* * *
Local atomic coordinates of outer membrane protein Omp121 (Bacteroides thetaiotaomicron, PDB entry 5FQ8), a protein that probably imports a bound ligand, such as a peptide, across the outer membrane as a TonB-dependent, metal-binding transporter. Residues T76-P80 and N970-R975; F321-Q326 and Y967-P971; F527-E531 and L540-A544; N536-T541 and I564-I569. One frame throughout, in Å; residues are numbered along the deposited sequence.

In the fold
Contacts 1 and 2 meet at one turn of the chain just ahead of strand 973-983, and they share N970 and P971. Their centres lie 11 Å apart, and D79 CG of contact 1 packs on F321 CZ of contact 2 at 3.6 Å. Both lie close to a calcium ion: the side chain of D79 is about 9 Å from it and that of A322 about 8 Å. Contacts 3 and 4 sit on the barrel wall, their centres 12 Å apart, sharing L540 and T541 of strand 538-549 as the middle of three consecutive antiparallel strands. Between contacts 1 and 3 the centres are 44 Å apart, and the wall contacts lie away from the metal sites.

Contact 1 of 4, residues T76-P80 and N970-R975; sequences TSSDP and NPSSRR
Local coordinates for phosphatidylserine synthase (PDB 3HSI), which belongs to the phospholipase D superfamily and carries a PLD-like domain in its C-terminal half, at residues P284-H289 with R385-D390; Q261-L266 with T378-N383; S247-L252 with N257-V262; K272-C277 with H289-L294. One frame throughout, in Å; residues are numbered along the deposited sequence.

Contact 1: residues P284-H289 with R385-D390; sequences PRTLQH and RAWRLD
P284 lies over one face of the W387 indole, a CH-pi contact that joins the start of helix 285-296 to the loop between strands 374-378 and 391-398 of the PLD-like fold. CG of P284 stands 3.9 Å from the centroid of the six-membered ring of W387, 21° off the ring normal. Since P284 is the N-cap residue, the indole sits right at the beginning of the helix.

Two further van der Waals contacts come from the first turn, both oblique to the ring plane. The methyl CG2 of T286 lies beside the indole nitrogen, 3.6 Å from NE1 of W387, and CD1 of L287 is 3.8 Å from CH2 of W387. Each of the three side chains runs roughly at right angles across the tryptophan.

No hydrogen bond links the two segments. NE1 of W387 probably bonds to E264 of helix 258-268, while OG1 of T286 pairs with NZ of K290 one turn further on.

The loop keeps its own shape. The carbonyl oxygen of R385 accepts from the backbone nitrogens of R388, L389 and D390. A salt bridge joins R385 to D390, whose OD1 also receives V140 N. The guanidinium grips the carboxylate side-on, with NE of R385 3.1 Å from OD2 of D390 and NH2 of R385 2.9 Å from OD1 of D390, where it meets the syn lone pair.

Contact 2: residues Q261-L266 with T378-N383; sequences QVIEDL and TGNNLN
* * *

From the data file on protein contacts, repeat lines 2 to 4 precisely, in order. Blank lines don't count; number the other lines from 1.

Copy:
In the fold
Contacts 1 and 2 meet at one turn of the chain just ahead of strand 973-983, and they share N970 and P971. Their centres lie 11 Å apart, and D79 CG of contact 1 packs on F321 CZ of contact 2 at 3.6 Å. Both lie close to a calcium ion: the side chain of D79 is about 9 Å from it and that of A322 about 8 Å. Contacts 3 and 4 sit on the barrel wall, their centres 12 Å apart, sharing L540 and T541 of strand 538-549 as the middle of three consecutive antiparallel strands. Between contacts 1 and 3 the centres are 44 Å apart, and the wall contacts lie away from the metal sites.

Contact 1 of 4, residues T76-P80 and N970-R975; sequences TSSDP and NPSSRR